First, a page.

Justin Curto: So, we’re here because we simply have to talk about Cruel Summer — not the Taylor Swift bop, but the mysterious, time-hopping, gloriously messy new teen series on Freeform. I started watching it a few weeks ago, when I saw a preview and realized this show could fill the Riverdale–size gap in my heart, and now that we’ve reached the midpoint of the season, it hasn’t disappointed. Brennan, what got you into Cruel Summer, and what have you made of it all so far?
Brennan Carley: I would like to also nod to the Bananarama song “Cruel Summer” before any fellow pop gays come for us on Twitter! Personally, I won’t hesitate to pull the plug on anything — a show that has run its course, a movie that isn’t keeping my attention, an album overstuffed with filler — meaning my pop-cultural diet is a supremely amorphous playing field littered with half-watched seasons of Riverdale and screeners just withering on the vine. Finding time for something new, like Cruel Summer, is really a matter of time and fate aligning. I’m also someone who likes a full menu of shows to choose from: Top Chef during dinner, an episode of UNHhhh before bed, the Snyder Cut of Justice League to numb my mind on a weeknight. Cruel Summer snuck into my life because the people of the DeuxMoi Extended Universe couldn’t stop raving about it, and because my Mare of Easttown screeners ran out, and I needed another medium-stakes, high-drama hour of crime and intrigue to add to the mix — and I’m so glad I did. Justin, what about the first few episodes got you hooked? What’s making you return to the series every week now that we’re halfway through?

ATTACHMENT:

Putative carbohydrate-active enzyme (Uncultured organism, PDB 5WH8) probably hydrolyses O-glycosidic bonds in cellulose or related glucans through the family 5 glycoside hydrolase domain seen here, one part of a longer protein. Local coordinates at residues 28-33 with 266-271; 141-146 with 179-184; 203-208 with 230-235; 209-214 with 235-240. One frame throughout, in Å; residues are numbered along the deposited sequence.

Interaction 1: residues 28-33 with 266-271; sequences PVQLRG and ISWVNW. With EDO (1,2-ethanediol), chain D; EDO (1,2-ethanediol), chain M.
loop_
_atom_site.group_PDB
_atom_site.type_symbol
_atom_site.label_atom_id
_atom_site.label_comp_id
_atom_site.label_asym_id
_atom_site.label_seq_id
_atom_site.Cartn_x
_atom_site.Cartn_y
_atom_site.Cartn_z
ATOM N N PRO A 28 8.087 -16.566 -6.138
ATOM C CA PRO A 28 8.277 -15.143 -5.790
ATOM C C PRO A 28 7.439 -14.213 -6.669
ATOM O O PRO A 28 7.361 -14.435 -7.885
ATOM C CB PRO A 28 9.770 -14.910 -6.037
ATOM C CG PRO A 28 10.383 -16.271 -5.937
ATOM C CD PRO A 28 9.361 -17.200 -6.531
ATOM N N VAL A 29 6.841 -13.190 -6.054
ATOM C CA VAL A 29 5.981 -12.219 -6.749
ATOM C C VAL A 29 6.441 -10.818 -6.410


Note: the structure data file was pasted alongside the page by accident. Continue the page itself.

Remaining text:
JC: I love a show that gets me theorizing about what’s going to happen next, and Cruel Summer does exactly that. A quick setup for those who aren’t watching: The show follows two high-school girls from the tight-knit Texas town of Skylin, Jeanette Turner and Kate Wallis, over three summers in the mid-1990s. In the summer of 1993, Jeanette is a nerd and Kate is a cool girl who eventually gets kidnapped and held for months in the new assistant principal’s basement; in ’94, Jeanette has become the cool girl, getting in with Kate’s friends and boyfriend, until Kate is found and says Jeanette saw her in the basement months before her release; by ’95, Kate is unpacking her trauma and putting her life back together while Jeanette has been ostracized and is preparing for an eventual trial — which, we eventually learn, is a defamation lawsuit against Kate.